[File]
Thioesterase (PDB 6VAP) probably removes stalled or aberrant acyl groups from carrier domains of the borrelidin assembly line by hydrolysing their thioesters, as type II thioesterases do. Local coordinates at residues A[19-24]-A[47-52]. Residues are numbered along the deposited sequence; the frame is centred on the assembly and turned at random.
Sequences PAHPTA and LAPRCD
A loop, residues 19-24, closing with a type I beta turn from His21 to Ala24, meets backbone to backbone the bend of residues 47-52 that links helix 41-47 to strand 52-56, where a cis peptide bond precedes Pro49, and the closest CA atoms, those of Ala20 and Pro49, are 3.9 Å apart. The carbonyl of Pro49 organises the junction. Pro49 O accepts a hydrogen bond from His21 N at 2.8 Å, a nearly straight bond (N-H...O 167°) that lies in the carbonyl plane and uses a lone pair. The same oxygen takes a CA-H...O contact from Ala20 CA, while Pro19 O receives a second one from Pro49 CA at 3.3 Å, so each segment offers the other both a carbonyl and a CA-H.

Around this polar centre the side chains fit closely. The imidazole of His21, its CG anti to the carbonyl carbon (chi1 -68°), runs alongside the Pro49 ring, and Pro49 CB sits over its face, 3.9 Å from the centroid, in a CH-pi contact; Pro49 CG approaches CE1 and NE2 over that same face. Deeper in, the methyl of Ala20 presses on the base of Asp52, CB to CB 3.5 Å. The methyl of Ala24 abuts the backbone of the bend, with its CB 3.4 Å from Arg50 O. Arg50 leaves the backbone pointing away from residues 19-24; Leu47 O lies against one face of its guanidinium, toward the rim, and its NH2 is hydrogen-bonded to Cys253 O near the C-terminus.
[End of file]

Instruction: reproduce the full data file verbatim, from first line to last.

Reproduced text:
Thioesterase (PDB 6VAP) probably removes stalled or aberrant acyl groups from carrier domains of the borrelidin assembly line by hydrolysing their thioesters, as type II thioesterases do. Local coordinates at residues A[19-24]-A[47-52]. Residues are numbered along the deposited sequence; the frame is centred on the assembly and turned at random.
Sequences PAHPTA and LAPRCD
A loop, residues 19-24, closing with a type I beta turn from His21 to Ala24, meets backbone to backbone the bend of residues 47-52 that links helix 41-47 to strand 52-56, where a cis peptide bond precedes Pro49, and the closest CA atoms, those of Ala20 and Pro49, are 3.9 Å apart. The carbonyl of Pro49 organises the junction. Pro49 O accepts a hydrogen bond from His21 N at 2.8 Å, a nearly straight bond (N-H...O 167°) that lies in the carbonyl plane and uses a lone pair. The same oxygen takes a CA-H...O contact from Ala20 CA, while Pro19 O receives a second one from Pro49 CA at 3.3 Å, so each segment offers the other both a carbonyl and a CA-H.

Around this polar centre the side chains fit closely. The imidazole of His21, its CG anti to the carbonyl carbon (chi1 -68°), runs alongside the Pro49 ring, and Pro49 CB sits over its face, 3.9 Å from the centroid, in a CH-pi contact; Pro49 CG approaches CE1 and NE2 over that same face. Deeper in, the methyl of Ala20 presses on the base of Asp52, CB to CB 3.5 Å. The methyl of Ala24 abuts the backbone of the bend, with its CB 3.4 Å from Arg50 O. Arg50 leaves the backbone pointing away from residues 19-24; Leu47 O lies against one face of its guanidinium, toward the rim, and its NH2 is hydrogen-bonded to Cys253 O near the C-terminus.